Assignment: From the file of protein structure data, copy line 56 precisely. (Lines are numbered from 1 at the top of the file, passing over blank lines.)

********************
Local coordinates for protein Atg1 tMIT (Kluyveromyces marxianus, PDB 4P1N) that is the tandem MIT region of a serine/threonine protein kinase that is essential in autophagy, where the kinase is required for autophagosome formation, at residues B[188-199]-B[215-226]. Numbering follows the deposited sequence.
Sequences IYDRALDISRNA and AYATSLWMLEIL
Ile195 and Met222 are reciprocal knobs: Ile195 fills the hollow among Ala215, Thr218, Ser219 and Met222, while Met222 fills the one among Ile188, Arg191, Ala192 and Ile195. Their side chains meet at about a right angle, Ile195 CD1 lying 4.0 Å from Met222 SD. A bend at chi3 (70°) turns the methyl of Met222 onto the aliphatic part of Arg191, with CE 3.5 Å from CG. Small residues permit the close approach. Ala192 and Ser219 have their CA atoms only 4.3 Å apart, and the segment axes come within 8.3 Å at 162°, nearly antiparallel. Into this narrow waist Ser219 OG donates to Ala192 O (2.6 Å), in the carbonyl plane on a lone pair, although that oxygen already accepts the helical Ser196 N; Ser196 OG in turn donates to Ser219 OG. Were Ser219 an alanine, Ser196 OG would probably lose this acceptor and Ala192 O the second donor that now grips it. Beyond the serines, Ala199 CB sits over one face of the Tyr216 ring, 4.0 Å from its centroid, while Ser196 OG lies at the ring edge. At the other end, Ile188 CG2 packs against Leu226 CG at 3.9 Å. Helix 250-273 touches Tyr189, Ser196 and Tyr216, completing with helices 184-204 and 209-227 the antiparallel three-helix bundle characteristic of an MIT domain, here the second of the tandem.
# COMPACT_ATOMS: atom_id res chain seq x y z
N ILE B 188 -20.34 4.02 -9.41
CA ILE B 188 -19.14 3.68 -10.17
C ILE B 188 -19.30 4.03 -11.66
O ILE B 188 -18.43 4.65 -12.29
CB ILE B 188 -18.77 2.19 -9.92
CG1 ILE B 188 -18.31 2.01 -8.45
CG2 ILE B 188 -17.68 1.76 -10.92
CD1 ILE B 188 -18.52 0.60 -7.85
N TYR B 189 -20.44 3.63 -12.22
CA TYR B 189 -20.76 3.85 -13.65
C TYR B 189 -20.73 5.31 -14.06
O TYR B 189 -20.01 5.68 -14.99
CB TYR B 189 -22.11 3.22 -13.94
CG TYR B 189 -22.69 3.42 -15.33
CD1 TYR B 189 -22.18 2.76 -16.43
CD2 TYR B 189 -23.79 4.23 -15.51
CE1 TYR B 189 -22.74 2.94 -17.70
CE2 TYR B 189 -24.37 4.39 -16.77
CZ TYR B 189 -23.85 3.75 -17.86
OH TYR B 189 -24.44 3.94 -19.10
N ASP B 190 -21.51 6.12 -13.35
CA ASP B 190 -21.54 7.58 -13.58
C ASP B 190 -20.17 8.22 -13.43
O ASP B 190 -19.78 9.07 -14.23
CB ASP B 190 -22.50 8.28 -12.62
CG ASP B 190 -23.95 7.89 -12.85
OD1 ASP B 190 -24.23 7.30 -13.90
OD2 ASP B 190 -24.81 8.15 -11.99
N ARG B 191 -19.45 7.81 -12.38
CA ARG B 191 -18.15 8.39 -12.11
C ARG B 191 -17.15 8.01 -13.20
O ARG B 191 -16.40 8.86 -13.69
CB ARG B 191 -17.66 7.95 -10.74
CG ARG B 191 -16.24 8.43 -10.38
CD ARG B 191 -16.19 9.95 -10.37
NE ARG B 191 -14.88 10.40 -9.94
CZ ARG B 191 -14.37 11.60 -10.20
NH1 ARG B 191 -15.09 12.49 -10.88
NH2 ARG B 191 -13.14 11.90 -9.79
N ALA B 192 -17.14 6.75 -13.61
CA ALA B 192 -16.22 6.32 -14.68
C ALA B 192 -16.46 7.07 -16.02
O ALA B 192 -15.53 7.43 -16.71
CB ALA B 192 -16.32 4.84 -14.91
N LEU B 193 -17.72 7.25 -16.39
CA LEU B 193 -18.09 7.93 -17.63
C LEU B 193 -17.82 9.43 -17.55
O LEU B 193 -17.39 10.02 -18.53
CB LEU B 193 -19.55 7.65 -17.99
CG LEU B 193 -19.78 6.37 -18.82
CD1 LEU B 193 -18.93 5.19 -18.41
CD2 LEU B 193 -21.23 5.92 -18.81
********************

CD2 LEU B 193 -21.23 5.92 -18.81